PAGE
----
I don’t mean to kick a strawberry farmer when he’s down, but the needle scandal makes me wonder…what if all the chemicals used to grow Australian strawberries were as obvious as needles? Now is the time to eat strawberries – conventional or organic – so they don’t go to waste & the farmers can stay in business, but I just have to raise the point..most of our strawberries have always been contaminated…just in a less spiky-scary way.
There are loads of harmful things hidden in the food we eat. Aside from the current scandal, what about the things we can’t see, feel or taste? At least you can tell if there’s a needle in something, not so easy to detect & avoid a chemical residue. I love strawberries, I buy organic when they are in season / I can afford them / I find a bargain, though sometimes I just buy the cheap, chemically grown variety & I don’t feel really great about eating them or feeding them to the kids. Not meaning to bag strawberries – I just want to raise a point now with all the needle noise, what about the chemicals that are already contaminating Aussie strawberries? How long will we just accept these for our kids? A quick rinse under the tap does not make a chemical-free berry! Strawberries are right at the top of the dirty dozen list – produce with the highest levels of chemical residue. They are difficult / expensive to grow organically, hence they will cost more when grown naturally / properly. Needles may turn out to be the least of our worries!
Mountains of Waste!
I think a lot of people who are used to cheap food become really desensitised to the wastage factor “who cares if the kids don’t eat the whole pile of mac & cheese we just served up for dinner, the packet only cost us $3.50 & all we had to do was shove it in the microwave with some water. If they won’t eat it, just scrape it into the bin & who cares”.
ARRGHHH!! Not enough care factor goes into food manufacturing, shopping, prepping…not enough money is invested in quality food & as a result food is just not valued the way it should be…& the kid’s growing bodies are also undervalued. If you put a lot of thought into feeding the family well, pay good money for quality fresh produce that’s been grown naturally, & spend time in the kitchen preparing it, you’re not gonna be happy to see it wasted & your kids won’t grow up thinking it’s ok to just chuck food out. Our great-grandparents would roll in their graves if they knew how many kgs’s of strawberries were being dumped because some loony-tune has stuck needles into a few punnets & everyone is freaking out. Wasting them is craziness, everyone needs to just chill out & chop them up!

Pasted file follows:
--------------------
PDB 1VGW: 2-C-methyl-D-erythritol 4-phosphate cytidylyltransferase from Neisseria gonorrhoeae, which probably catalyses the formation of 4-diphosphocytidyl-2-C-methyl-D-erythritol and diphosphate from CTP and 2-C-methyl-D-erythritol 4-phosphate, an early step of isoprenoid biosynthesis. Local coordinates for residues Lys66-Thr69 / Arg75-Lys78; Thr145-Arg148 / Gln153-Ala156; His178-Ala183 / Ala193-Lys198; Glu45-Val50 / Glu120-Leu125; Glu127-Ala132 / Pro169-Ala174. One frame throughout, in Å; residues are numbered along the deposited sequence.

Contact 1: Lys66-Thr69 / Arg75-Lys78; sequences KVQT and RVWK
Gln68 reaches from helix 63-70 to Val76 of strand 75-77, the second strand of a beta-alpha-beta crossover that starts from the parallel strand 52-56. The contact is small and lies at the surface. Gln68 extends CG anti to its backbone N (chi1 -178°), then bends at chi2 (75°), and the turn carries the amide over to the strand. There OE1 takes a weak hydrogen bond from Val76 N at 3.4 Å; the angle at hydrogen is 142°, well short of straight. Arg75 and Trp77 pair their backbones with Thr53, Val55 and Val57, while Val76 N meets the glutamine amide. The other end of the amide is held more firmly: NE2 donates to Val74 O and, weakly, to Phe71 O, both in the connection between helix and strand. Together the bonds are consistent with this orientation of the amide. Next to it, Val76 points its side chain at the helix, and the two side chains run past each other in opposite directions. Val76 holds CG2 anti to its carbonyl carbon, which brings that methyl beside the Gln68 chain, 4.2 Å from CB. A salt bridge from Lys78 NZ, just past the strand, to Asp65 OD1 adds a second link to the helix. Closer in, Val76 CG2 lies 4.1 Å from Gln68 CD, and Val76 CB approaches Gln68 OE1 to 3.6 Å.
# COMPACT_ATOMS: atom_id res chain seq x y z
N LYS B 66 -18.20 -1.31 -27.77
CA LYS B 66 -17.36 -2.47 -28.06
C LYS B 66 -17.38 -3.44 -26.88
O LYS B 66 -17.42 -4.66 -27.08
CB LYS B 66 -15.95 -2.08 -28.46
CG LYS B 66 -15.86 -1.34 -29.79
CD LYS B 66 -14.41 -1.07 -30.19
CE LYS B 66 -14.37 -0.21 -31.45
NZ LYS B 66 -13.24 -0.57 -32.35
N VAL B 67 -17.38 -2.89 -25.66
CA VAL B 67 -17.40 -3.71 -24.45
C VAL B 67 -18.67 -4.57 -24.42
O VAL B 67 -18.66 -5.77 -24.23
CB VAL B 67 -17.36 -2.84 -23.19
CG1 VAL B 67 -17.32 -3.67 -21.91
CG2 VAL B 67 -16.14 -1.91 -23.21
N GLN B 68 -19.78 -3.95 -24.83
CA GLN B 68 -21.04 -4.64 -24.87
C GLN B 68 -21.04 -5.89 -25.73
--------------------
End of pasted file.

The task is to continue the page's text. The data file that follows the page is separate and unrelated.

Most of the strawberries (& other fruit & veg) grown in Australia ARE contaminated, with chemical residues we can’t detect. This is a bigger issue than needles! Consumers are conditioned by supermarkets & food / agricultural giants to think that food should be dirt cheap & last for months / years on a shelf.
I’m all for saving money & finding a bargain, but I also appreciate (& will pay for) food that has been grown or made naturally, without the use of chemicals. I wish that was the case across the board, so I try to do my bit & support organic growers & smaller manufacturers whenever possible – that is the only way to get to a chemical-free future, if we support organic farmers & artisan food producers. If there were no $2 punnets of strawberries (or $3.50 mac & cheese packets), you’d just pay what it really should cost for them, the real cost of real food. Strawberries are a difficult & fragile thing to grow, chemicals are the cheapest & easiest way to increase yield / profit / decrease labour costs…but what is the cost to our health when we accept this type of food production? Organic & artisan produced food is more expensive, yes – but you’ve got to ask yourself…would you rather cheap, industrial, mass-produced, contaminated food to feed your family, or try to get the uncontaminated wherever you can, if at a higher price?
We all need to do our bit here – let’s get the strawberry farmers through this crisis (just buy them regardless), but let them know that in future, we’d prefer organically grown.
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